Governor Rick Scott says more money is needed for the state’s business recruitment office. Scott says Enterprise Florida is down to $9 million, and that’s not enough to hold it through the end of the fiscal year.
The Governor says the legislature didn’t give the public-private partnership enough money to keep recruiting new businesses to the state.
“That means if there are projects around the state that we have the opportunity to recruit a company to our state and we need more good jobs all the time, the state won’t have the resources to put up," Scott told reporters Monday.
He made a similar claim last week ahead of a trip to recruit businesses from Kentucky.
But Florida Senate leadership is skeptical. Senator Bill Galvano say the company needs to change the way it accounts for money and Senate President Andy Gardiner argues Enterprise Florida has more than $100 million in an escrow account. The agency says that money is already committed to companies. Scott wanted $85 million for Enterprise Florida but the legislature allocated half that.
"Since Fiscal Year 2011-2012, a combined total of $263.7 million was appropriated and/or reappropriated for the QAC [quick action closing] program. Of that amount, $141.8 million has been transferred, or is pending transfer, to EFI’s [Enterprise Florida's] escrow account and $112.7 million was left unallocated. As of September 9, 2015, over $118 million is held in EFI’s escrow account," wrote Gardiner in a memo to lawmakers.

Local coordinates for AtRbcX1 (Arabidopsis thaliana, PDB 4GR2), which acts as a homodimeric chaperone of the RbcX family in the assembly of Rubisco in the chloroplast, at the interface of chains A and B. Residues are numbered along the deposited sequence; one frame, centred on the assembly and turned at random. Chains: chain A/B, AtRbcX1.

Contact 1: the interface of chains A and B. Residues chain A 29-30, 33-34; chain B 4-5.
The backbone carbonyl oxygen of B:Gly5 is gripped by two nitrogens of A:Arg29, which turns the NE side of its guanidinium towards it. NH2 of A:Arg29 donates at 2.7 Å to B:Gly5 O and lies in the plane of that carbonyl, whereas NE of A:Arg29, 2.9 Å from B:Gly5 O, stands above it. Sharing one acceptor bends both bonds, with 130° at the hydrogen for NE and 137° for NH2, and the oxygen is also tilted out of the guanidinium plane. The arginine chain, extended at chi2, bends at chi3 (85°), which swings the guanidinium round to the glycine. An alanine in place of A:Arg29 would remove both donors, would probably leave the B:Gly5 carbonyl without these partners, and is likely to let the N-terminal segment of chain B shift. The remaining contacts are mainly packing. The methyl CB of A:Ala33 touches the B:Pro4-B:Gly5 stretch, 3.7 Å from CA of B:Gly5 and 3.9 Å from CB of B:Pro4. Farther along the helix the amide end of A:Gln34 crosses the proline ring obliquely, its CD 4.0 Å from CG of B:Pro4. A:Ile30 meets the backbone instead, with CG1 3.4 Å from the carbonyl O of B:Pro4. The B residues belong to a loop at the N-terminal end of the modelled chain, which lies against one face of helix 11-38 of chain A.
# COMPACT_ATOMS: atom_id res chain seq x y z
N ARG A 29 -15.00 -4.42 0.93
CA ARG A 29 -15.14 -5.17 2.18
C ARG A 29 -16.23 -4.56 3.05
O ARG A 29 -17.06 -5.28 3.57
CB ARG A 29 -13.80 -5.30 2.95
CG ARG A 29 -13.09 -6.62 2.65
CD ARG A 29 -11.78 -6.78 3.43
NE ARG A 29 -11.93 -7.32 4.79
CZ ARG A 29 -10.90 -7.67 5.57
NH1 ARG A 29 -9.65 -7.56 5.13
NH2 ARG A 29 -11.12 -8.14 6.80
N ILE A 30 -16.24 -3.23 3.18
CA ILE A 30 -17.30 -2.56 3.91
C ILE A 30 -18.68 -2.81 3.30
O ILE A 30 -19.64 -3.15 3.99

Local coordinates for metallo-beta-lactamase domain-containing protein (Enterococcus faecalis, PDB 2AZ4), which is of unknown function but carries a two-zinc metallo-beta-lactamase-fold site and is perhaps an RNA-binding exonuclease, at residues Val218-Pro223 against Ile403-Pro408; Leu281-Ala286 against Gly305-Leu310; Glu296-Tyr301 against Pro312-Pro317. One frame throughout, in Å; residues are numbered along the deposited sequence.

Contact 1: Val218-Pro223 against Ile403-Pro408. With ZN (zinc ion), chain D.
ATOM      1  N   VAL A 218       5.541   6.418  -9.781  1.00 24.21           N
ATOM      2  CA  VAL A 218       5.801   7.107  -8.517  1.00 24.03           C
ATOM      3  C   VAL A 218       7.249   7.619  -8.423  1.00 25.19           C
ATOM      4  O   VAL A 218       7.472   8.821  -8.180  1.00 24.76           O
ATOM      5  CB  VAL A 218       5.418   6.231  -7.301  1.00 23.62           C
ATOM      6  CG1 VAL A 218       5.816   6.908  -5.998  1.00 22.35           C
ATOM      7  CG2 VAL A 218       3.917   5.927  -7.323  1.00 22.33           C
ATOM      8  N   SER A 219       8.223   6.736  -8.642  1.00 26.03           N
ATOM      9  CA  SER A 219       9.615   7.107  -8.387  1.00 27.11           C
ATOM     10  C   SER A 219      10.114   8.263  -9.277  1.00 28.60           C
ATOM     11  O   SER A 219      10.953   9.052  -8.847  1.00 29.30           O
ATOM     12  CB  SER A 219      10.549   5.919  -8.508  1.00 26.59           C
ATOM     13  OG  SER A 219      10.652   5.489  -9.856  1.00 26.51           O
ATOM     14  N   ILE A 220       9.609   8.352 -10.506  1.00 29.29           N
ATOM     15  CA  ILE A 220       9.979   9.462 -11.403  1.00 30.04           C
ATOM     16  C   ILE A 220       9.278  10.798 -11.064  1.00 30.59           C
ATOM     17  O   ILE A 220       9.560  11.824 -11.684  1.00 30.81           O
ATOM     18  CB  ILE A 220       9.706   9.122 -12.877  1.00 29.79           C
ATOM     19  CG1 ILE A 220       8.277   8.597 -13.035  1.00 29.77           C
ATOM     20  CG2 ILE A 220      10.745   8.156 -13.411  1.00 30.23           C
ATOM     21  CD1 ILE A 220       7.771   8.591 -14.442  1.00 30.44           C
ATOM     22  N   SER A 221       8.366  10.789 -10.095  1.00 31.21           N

"Over the same 4-year period, $220 million (or 55 percent) of a combined total of $398.2 million appropriated and/or reappropriated for all of the toolkit programs was not spent. To put this amount in perspective, $220 million could easily fund at least four 10-day Back-To-School Sales Tax Holidays.
Continuing to use this approach is clearly far from the highest and best use of limited taxpayer resources," Gardiner said.
The Senate is considering changes that would switch Enterprise Florida's funding model to a pay-as-you go system, instead of pooling the money in an account and only paying out when a company meets certain benchmarks.